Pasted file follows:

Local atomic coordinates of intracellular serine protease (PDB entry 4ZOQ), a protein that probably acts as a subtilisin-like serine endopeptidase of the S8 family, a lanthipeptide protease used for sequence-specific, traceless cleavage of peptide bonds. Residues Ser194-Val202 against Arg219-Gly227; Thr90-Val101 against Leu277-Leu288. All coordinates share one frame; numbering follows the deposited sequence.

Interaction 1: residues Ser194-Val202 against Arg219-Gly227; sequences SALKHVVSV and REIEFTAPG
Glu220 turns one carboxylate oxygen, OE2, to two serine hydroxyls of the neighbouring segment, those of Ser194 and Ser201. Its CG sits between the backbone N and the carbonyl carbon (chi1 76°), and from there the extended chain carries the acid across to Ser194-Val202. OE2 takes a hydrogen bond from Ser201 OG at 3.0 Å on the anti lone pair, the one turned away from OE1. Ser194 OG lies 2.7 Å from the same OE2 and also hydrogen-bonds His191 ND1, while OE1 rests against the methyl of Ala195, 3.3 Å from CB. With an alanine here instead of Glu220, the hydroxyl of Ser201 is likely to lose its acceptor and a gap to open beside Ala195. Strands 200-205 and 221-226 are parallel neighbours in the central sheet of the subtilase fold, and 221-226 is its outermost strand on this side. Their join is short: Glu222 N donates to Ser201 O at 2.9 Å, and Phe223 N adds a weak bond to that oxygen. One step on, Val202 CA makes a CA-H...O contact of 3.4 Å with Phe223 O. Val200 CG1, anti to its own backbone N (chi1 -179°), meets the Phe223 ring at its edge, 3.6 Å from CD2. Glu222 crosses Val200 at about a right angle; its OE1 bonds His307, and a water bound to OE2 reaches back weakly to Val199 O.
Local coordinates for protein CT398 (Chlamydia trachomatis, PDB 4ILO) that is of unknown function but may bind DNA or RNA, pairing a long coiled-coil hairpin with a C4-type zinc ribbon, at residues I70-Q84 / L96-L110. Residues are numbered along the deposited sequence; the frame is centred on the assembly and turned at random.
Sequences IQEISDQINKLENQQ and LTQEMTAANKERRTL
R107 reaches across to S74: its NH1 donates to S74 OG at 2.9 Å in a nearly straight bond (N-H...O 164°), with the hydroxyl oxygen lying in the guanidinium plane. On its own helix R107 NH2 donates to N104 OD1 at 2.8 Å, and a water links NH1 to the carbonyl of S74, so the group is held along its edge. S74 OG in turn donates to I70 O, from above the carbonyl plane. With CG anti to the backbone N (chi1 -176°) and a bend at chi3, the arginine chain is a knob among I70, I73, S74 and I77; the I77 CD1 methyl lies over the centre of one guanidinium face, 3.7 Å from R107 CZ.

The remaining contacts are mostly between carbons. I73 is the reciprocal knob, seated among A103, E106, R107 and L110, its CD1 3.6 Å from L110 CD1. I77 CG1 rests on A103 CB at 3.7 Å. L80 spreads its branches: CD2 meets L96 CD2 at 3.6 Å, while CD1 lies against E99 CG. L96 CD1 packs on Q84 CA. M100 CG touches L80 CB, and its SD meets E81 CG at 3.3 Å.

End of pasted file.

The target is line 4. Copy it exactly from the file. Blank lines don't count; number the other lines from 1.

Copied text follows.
Local coordinates for protein CT398 (Chlamydia trachomatis, PDB 4ILO) that is of unknown function but may bind DNA or RNA, pairing a long coiled-coil hairpin with a C4-type zinc ribbon, at residues I70-Q84 / L96-L110. Residues are numbered along the deposited sequence; the frame is centred on the assembly and turned at random.